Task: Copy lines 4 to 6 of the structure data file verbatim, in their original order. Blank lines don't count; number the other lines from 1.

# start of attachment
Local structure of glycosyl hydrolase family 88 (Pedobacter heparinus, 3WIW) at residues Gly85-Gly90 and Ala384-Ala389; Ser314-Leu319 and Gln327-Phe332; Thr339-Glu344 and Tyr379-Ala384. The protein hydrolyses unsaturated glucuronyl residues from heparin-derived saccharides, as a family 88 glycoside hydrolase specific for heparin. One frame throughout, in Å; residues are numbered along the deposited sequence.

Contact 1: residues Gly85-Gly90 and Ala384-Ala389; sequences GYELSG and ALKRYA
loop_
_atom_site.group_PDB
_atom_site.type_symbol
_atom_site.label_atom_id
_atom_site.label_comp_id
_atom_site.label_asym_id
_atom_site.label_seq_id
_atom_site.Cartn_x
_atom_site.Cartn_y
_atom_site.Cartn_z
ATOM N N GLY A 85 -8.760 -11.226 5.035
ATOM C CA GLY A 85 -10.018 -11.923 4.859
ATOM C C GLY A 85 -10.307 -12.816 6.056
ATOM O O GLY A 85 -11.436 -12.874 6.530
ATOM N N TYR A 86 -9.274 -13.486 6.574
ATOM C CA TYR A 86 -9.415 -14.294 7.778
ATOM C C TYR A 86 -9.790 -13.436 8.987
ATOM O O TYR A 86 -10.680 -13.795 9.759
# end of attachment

_atom_site.group_PDB
_atom_site.type_symbol
_atom_site.label_atom_id